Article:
Rikus Grobler | Oct 18, 2017 | 0
Legal framework set to criminalize child pornography
Namibia made an urgent call to action to identify and address child online sexual abuse taking place, globally and in Namibia, as part of the global “#We PROTECT children online” programme.
Speaking at a workshop held outside Windhoek last week, which ran under the theme “Child Online Safety and Business”, the Permanent Secretary from the Ministry of Information, Communication and Technology (MICT), Mr. Mbeuta Ua-Ndjarakana announced the key components contained in the draft Namibian Electronic Transaction and Cybercrime Bill.
He said the draft Bill will provide for a comprehensive and progressive provision to criminalize child pornography; assist in regulating illegal searches; provide for the admission of abusive electronic evidence to authorities; and create certain powers for the investigation of offences.
“We are facing a challenge of protecting children in an increasingly digital and online world and education is vital”, said Mr Ua-Ndjarakana, “therefore protecting our children online from exploitation is something that MICT is working on and this workshop is testimony of our commitment towards realizing that”.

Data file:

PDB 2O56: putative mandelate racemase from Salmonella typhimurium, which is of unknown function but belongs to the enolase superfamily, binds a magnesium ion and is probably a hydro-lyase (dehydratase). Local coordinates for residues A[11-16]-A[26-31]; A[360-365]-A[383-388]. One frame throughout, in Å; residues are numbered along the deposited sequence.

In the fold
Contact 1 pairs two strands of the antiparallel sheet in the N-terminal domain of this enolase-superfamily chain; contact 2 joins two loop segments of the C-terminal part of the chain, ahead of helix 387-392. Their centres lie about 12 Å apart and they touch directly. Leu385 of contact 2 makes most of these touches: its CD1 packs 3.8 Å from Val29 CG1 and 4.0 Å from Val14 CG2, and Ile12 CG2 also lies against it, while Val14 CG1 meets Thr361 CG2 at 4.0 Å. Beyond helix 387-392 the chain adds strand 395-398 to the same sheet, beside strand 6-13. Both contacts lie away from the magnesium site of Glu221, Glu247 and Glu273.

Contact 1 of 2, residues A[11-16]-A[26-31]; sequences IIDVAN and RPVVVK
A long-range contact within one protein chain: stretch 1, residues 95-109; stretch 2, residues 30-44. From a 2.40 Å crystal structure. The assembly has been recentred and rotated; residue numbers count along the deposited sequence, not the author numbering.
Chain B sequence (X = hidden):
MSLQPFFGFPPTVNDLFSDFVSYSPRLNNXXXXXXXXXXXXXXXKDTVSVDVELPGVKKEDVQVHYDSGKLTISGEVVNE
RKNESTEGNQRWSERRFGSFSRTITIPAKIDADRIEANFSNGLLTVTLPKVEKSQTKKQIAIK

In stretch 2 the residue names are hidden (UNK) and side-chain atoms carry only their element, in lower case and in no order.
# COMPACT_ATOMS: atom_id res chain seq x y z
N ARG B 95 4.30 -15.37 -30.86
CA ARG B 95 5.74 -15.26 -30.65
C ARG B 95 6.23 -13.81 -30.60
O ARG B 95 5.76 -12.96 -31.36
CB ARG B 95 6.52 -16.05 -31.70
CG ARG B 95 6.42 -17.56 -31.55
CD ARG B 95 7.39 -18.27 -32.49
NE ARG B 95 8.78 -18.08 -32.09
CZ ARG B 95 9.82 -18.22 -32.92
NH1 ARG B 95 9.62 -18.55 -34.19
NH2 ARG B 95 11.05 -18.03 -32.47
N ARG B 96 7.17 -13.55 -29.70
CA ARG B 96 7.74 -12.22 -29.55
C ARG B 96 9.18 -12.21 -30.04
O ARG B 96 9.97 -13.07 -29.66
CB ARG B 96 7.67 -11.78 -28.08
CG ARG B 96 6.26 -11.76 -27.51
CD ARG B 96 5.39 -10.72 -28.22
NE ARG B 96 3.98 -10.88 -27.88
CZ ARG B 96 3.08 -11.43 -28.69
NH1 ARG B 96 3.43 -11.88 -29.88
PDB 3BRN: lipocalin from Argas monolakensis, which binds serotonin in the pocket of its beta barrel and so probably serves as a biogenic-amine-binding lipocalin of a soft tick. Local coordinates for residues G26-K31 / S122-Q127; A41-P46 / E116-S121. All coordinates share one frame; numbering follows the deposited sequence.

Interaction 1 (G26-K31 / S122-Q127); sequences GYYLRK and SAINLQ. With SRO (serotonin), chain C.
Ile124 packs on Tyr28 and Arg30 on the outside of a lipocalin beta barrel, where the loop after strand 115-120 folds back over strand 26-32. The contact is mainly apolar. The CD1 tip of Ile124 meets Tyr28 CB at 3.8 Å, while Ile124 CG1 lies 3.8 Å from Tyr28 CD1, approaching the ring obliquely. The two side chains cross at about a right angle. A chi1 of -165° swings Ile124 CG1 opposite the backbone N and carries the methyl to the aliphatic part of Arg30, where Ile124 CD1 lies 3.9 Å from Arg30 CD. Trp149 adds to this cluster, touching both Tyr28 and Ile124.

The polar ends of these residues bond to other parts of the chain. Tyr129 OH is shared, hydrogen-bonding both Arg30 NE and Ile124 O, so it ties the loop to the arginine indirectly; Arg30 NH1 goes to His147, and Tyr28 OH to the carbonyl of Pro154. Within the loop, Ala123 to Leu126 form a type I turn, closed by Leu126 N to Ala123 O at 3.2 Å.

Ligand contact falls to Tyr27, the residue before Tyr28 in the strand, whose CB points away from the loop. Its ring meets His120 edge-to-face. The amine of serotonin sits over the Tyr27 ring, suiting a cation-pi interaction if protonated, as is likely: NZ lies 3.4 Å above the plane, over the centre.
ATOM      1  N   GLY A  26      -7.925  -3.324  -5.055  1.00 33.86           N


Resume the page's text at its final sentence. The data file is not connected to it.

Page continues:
The workshop brought together 30 representatives from the technology industry in Namibia and in the region. Participants came from the Group Social Mobile Association for Africa (GSMA Africa), the Communications Regulatory Authority of Namibia (CRAN), the South African Film and Publications Board, various government departments and civil society organisations. International organisations that attended include Child Helpline, the InHope Foundation, the Centre for Justice and Crime Prevention, the Children’s Ombudsman, and academia.
The delegates were introduced to the global International Telecommunication Union and UNICEF Child Online Protection Guidelines for the industry and to technological tools that were developed to assist the industry in tracking the spread of child sexual abuse materials and to hamper the success of criminals who seek to exploit and abuse children online.
Speaking at the same event the UNICEF Representative to Namibia, Ms. Micaela Marques de Sousa said, “The role of the ICT sector in building online safety of children is critical. This is why it was important for UNICEF to establish global partnerships with the ICT sector including GSMA, Microsoft, Google, Facebook, Twitter and others to develop guidelines and tools for companies to better integrate children’s rights to their policies and operations.”
The workshop discussed local strategies that fit into the broader global #WE PROTECT Children Online programme that is funded by the United Kingdom Government and implemented in 17 countries including Namibia.